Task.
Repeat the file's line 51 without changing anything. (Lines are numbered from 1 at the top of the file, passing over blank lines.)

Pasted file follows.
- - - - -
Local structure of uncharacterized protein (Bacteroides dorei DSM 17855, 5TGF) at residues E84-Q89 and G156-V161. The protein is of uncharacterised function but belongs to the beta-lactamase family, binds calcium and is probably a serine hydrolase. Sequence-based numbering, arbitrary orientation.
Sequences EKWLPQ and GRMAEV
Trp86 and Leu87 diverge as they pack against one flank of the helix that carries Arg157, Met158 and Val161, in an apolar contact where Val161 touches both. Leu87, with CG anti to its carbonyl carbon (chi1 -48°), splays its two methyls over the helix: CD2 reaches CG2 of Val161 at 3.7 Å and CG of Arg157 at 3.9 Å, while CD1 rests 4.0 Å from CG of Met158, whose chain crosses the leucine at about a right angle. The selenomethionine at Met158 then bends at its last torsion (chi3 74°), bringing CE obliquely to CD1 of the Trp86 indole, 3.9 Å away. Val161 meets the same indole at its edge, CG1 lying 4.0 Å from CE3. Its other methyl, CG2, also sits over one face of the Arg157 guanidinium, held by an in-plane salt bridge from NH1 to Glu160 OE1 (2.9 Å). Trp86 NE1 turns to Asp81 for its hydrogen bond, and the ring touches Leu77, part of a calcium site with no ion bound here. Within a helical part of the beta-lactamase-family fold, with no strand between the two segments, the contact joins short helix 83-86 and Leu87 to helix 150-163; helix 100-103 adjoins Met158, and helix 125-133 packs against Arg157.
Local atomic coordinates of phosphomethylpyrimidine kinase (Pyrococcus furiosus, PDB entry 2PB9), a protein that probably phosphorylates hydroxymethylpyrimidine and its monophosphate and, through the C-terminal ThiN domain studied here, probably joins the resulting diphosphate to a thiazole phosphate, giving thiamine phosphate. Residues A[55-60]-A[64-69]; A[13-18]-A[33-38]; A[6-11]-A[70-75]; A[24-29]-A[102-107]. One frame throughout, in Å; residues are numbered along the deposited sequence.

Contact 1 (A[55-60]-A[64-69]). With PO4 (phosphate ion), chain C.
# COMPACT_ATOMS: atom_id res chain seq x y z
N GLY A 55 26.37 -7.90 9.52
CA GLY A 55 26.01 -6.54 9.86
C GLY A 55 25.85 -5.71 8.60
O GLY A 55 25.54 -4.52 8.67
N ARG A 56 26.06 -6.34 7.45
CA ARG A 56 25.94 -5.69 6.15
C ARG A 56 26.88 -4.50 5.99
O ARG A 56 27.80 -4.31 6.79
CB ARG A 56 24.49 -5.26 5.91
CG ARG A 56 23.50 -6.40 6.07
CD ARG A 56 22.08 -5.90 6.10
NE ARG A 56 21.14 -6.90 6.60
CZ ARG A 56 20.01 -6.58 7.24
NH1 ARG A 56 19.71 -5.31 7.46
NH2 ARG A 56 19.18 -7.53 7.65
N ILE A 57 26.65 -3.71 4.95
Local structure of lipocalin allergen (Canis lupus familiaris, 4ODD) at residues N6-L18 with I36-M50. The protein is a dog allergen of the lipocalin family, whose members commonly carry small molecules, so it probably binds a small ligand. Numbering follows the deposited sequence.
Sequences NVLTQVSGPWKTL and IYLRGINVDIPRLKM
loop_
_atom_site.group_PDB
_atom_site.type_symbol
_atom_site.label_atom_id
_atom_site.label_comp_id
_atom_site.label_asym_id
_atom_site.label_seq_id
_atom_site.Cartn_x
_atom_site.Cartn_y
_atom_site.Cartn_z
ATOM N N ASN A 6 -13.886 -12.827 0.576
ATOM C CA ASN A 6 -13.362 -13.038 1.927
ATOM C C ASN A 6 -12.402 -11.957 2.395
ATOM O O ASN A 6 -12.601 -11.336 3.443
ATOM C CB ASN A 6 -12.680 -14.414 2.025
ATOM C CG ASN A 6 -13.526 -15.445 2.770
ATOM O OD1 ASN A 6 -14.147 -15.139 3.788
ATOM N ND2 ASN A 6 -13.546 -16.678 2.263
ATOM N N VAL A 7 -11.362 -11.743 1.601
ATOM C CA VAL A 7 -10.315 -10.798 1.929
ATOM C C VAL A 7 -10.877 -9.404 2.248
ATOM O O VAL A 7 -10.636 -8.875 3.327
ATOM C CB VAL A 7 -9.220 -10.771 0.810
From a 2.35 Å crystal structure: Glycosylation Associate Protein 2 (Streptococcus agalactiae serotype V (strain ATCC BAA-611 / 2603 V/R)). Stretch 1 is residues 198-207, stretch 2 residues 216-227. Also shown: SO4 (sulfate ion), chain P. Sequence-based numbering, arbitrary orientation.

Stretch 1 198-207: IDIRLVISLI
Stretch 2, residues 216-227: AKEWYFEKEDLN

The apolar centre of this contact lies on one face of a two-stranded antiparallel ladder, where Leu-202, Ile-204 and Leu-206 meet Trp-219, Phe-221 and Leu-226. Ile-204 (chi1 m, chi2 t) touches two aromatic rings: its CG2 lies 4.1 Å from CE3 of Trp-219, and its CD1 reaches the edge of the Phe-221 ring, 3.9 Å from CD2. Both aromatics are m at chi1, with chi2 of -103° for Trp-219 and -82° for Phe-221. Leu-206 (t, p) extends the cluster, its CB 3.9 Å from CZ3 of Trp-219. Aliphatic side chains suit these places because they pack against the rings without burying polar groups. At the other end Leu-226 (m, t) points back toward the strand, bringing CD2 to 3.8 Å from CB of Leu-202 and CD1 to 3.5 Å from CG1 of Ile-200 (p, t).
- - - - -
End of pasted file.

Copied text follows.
The apolar centre of this contact lies on one face of a two-stranded antiparallel ladder, where Leu-202, Ile-204 and Leu-206 meet Trp-219, Phe-221 and Leu-226. Ile-204 (chi1 m, chi2 t) touches two aromatic rings: its CG2 lies 4.1 Å from CE3 of Trp-219, and its CD1 reaches the edge of the Phe-221 ring, 3.9 Å from CD2. Both aromatics are m at chi1, with chi2 of -103° for Trp-219 and -82° for Phe-221. Leu-206 (t, p) extends the cluster, its CB 3.9 Å from CZ3 of Trp-219. Aliphatic side chains suit these places because they pack against the rings without burying polar groups. At the other end Leu-226 (m, t) points back toward the strand, bringing CD2 to 3.8 Å from CB of Leu-202 and CD1 to 3.5 Å from CG1 of Ile-200 (p, t).